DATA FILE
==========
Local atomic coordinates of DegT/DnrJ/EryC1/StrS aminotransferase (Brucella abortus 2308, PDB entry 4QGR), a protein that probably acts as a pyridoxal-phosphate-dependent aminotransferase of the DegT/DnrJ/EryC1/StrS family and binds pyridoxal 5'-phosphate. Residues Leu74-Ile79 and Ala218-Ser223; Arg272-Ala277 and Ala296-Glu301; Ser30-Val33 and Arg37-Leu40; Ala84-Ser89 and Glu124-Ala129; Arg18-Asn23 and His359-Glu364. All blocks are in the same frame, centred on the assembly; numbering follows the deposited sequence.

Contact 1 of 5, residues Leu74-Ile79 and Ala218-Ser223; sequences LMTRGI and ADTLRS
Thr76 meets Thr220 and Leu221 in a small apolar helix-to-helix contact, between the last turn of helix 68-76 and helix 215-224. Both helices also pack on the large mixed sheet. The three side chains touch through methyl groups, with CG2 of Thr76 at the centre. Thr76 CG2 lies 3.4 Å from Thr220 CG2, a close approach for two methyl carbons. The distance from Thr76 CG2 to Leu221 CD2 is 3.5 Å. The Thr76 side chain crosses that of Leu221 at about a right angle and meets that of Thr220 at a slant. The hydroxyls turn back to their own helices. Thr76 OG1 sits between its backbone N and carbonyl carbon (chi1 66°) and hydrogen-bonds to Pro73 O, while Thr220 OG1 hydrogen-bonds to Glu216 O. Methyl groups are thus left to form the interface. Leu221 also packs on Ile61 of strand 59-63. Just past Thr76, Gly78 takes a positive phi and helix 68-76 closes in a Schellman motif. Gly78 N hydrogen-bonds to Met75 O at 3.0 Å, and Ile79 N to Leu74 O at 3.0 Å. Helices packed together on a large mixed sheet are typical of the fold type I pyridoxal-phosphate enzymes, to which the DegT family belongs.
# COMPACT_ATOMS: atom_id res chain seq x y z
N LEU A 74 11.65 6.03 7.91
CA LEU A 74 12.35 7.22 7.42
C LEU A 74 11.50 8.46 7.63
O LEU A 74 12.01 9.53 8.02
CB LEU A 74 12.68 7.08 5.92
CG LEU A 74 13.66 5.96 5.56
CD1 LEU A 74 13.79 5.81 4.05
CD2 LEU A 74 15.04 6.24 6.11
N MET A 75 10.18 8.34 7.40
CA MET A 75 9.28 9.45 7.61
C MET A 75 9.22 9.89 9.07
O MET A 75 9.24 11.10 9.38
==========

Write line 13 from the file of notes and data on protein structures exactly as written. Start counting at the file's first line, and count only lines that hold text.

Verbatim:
N MET A 75 10.18 8.34 7.40